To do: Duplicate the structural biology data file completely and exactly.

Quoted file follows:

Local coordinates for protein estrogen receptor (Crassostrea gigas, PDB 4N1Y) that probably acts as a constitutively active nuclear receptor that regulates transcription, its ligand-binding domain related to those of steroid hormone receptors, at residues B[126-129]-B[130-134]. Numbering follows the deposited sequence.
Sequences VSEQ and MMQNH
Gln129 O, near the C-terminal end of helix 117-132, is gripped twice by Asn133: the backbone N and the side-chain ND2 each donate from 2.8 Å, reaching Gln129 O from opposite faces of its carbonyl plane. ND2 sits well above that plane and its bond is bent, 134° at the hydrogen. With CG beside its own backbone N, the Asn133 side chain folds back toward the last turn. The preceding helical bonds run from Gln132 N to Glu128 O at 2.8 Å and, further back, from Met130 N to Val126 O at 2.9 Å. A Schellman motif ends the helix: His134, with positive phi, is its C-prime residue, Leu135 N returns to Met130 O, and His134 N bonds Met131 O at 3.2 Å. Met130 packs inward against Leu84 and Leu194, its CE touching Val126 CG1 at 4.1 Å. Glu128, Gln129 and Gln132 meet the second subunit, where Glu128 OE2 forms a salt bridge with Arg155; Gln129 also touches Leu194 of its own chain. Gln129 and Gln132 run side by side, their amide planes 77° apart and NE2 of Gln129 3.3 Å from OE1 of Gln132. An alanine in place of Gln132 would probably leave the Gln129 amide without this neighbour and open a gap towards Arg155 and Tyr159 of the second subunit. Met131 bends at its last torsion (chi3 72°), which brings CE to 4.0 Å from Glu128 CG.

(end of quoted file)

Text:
Local coordinates for protein estrogen receptor (Crassostrea gigas, PDB 4N1Y) that probably acts as a constitutively active nuclear receptor that regulates transcription, its ligand-binding domain related to those of steroid hormone receptors, at residues B[126-129]-B[130-134]. Numbering follows the deposited sequence.
Sequences VSEQ and MMQNH
Gln129 O, near the C-terminal end of helix 117-132, is gripped twice by Asn133: the backbone N and the side-chain ND2 each donate from 2.8 Å, reaching Gln129 O from opposite faces of its carbonyl plane. ND2 sits well above that plane and its bond is bent, 134° at the hydrogen. With CG beside its own backbone N, the Asn133 side chain folds back toward the last turn. The preceding helical bonds run from Gln132 N to Glu128 O at 2.8 Å and, further back, from Met130 N to Val126 O at 2.9 Å. A Schellman motif ends the helix: His134, with positive phi, is its C-prime residue, Leu135 N returns to Met130 O, and His134 N bonds Met131 O at 3.2 Å. Met130 packs inward against Leu84 and Leu194, its CE touching Val126 CG1 at 4.1 Å. Glu128, Gln129 and Gln132 meet the second subunit, where Glu128 OE2 forms a salt bridge with Arg155; Gln129 also touches Leu194 of its own chain. Gln129 and Gln132 run side by side, their amide planes 77° apart and NE2 of Gln129 3.3 Å from OE1 of Gln132. An alanine in place of Gln132 would probably leave the Gln129 amide without this neighbour and open a gap towards Arg155 and Tyr159 of the second subunit. Met131 bends at its last torsion (chi3 72°), which brings CE to 4.0 Å from Glu128 CG.